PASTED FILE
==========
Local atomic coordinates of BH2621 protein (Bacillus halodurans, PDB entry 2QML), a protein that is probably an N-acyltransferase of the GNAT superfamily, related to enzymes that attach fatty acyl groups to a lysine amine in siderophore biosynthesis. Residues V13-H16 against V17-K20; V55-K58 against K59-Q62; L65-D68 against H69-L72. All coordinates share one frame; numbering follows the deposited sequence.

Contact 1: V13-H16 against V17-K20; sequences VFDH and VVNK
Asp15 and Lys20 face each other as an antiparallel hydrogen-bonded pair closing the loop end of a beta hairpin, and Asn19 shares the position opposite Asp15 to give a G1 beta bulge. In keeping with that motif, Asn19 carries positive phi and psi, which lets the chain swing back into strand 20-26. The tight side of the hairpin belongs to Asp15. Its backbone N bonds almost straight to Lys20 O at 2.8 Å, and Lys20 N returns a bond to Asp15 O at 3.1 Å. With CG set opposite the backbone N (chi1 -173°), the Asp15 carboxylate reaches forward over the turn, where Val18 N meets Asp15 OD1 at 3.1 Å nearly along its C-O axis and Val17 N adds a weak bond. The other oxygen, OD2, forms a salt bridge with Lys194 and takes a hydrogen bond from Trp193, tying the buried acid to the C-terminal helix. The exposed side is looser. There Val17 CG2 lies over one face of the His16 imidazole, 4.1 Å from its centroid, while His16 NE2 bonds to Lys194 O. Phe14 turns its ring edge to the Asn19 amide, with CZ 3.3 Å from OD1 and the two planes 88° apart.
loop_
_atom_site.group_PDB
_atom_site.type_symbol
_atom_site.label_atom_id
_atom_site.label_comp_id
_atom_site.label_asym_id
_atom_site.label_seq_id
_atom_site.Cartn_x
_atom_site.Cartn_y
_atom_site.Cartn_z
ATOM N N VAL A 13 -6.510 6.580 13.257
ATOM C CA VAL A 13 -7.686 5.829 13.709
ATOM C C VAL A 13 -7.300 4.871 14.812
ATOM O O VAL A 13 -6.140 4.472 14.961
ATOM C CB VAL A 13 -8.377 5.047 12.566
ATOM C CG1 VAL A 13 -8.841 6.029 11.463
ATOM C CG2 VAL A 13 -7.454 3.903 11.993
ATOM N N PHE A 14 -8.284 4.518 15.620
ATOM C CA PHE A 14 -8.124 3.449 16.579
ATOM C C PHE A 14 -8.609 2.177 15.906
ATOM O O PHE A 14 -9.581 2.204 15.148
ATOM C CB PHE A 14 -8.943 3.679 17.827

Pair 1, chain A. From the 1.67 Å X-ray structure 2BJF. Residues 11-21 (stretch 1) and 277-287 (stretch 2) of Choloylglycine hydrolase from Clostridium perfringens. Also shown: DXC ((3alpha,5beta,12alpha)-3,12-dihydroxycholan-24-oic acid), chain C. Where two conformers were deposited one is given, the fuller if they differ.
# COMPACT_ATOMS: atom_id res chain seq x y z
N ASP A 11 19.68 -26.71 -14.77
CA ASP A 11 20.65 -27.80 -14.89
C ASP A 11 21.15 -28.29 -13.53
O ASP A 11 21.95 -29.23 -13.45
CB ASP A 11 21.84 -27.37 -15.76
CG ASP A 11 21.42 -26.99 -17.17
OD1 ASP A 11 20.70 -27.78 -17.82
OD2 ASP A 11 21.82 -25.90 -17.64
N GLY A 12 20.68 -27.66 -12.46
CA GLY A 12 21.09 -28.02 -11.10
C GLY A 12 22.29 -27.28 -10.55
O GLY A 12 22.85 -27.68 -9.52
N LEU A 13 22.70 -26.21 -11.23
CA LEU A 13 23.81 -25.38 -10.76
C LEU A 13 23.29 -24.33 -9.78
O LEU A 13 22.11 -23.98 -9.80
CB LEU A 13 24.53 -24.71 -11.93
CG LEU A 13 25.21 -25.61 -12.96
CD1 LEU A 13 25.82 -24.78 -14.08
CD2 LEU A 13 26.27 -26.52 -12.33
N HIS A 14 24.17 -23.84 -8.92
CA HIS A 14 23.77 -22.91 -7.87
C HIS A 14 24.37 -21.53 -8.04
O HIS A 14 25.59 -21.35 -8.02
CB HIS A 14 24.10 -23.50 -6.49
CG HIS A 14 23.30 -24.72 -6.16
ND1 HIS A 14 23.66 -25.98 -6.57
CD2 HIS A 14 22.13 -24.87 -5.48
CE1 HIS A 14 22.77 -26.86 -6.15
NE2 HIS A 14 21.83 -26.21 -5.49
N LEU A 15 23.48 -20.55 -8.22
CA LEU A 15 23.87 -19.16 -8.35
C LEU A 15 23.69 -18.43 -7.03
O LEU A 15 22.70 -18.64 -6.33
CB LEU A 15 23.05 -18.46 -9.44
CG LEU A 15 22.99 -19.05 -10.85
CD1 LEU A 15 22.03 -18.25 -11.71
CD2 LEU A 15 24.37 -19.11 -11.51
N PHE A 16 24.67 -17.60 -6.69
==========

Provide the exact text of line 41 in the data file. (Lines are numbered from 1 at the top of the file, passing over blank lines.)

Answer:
CA LEU A 13 23.81 -25.38 -10.76